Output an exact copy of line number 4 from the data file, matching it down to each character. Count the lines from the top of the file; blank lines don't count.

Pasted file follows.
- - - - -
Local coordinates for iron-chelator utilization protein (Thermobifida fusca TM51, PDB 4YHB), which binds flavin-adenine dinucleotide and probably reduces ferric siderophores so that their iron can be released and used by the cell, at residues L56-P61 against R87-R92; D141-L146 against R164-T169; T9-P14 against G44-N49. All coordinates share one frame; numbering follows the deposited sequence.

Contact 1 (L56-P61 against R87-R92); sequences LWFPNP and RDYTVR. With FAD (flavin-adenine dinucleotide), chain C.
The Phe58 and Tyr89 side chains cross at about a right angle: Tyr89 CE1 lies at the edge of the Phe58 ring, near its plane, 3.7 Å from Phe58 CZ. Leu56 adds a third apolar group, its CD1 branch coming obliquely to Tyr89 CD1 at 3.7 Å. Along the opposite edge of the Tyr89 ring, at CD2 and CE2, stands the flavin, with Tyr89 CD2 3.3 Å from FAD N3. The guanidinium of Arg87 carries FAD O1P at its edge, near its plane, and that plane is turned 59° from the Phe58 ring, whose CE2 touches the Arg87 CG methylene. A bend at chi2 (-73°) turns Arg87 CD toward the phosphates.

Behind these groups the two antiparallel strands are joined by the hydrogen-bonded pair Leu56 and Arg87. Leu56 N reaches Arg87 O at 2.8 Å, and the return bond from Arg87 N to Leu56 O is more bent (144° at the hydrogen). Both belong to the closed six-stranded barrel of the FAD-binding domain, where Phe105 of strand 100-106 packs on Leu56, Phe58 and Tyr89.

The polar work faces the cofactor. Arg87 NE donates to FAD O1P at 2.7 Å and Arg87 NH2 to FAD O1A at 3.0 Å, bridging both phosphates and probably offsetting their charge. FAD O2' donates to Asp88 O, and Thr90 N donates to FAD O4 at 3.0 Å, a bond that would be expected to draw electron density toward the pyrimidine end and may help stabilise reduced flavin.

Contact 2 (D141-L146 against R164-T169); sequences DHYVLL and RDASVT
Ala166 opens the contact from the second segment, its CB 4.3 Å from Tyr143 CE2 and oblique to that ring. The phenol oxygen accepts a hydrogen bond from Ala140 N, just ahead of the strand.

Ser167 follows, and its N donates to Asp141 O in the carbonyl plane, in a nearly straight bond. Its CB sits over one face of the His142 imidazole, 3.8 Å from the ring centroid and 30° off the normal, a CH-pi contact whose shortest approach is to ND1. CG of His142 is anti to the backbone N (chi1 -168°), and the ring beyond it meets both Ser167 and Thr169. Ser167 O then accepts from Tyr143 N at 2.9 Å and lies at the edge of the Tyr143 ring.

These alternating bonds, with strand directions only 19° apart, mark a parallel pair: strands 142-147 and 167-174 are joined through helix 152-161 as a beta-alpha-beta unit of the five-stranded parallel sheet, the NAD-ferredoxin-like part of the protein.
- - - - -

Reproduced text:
Behind these groups the two antiparallel strands are joined by the hydrogen-bonded pair Leu56 and Arg87. Leu56 N reaches Arg87 O at 2.8 Å, and the return bond from Arg87 N to Leu56 O is more bent (144° at the hydrogen). Both belong to the closed six-stranded barrel of the FAD-binding domain, where Phe105 of strand 100-106 packs on Leu56, Phe58 and Tyr89.